Empathy: No matter your politics or attitude, will you try as hard as you can to see the validity in the other side’s point of view? This doesn’t mean that you agree that the other side is right; it merely means that you work hard enough to try to understand and not summarily dismiss.

Patience: This might be the hardest thing of all. People were tired of not getting their hair colored one month into the pandemic. Do we have the collective patience to deal with one another to move past where we are today? We don’t have a choice, because it will be a long haul. If we can acknowledge this, we stand a chance to get a clearer understanding of what the path to progress looks like.

Compassion: Do we genuinely care about each other, to the extent we are willing to go out of our way to bring comfort to others?

Curiosity: Are we willing to explore the new and unseen options that we have not yet explored to get us past where we are today?

Commitment: Are we willing to make true commitments to one another, and follow through on those commitments?

Willingness: Do we have genuine willingness to do all of the hard work above?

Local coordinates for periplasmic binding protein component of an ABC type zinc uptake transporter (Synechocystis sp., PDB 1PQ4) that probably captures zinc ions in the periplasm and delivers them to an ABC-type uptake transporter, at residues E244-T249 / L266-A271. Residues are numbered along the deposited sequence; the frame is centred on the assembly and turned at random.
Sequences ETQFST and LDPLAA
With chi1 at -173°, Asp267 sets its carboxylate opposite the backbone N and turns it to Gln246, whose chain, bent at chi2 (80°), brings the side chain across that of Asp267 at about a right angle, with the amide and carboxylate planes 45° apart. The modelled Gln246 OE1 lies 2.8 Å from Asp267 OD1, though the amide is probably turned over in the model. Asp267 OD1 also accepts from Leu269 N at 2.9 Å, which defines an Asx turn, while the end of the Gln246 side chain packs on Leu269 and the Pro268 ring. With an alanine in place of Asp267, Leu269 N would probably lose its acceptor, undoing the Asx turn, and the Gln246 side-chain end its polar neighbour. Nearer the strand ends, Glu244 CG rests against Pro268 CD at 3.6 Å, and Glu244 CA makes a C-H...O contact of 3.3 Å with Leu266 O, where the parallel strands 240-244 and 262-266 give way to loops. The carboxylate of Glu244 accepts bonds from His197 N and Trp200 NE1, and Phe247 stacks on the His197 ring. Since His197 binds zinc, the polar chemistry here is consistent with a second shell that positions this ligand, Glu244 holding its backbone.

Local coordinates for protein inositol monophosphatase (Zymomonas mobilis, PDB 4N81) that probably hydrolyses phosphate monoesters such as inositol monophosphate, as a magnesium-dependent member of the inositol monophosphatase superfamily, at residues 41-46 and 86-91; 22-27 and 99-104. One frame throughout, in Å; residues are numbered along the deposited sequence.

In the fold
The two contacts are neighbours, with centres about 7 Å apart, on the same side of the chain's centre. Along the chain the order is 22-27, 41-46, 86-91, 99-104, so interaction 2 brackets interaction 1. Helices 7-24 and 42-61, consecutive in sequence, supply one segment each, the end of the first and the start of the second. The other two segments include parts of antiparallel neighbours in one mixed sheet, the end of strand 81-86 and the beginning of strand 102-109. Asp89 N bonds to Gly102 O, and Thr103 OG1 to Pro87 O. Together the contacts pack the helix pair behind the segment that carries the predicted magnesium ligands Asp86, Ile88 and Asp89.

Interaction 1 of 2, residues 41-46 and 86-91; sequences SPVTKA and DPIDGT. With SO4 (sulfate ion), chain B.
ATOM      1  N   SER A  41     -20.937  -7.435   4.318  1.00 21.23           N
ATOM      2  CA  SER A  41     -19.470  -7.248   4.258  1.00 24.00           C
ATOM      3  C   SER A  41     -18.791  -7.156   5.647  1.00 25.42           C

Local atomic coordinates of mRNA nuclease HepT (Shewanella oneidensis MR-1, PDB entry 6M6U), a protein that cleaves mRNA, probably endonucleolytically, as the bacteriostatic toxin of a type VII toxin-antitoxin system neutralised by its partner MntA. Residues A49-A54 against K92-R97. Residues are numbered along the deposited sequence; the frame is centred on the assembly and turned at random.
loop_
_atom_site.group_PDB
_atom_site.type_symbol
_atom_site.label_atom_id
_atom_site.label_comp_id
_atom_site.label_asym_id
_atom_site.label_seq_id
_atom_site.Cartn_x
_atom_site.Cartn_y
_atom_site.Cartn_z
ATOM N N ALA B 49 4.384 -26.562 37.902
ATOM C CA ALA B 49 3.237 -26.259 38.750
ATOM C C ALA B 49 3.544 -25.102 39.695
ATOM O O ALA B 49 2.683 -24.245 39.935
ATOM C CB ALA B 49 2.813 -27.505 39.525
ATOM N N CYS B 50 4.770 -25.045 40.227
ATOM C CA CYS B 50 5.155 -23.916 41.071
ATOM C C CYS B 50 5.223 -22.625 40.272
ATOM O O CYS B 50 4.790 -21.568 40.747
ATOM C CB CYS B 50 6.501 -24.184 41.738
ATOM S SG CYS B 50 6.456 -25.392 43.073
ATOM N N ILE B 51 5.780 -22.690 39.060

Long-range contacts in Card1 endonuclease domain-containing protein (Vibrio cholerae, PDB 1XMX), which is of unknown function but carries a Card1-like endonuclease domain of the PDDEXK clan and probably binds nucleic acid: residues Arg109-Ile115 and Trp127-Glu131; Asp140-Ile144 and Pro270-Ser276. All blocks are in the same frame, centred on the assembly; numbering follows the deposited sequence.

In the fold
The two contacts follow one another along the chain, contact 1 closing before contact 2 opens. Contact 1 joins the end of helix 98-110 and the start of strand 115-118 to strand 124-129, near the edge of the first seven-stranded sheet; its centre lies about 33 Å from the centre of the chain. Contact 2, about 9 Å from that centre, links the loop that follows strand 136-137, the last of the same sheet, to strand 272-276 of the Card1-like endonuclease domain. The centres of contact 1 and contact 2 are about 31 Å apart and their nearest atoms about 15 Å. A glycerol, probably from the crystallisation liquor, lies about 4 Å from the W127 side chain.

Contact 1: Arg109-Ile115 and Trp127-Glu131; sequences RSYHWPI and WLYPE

Given how tired we all remain, who can we expect to initiate this sort of effort on a meaningful scale?

Only those who govern us.

I’m not talking about legislation; I’m talking about leading by example, living those eight values. If that sounds like a tall order, it most certainly is. That’s because there is a chasm between politics and governance. The government I am alluding to does not exist today, and has probably not existed in our lifetimes. Until we can pack up our politics, no governing will happen. Until we can pack up our politics, no leadership will happen. Until we can pack up our politics, our workplaces will not flourish. Until we can pack up our politics, the world will not be the place we want it to be. The good news? Packing up our politics starts, apparently, with the books we buy.

Postscript

A friend shared the following response:

I loved your start – the comparison of the top books is quite telling, and I would not have thought to make that comparison. I am right there with you throughout your article until the end. Who should or will initiate these changes? For me it’s all of us, it’s the workers, it’s the everyday people in the workplace, it’s you and it’s me. I think we can be sure right now our leaders are quite absent, especially those who govern.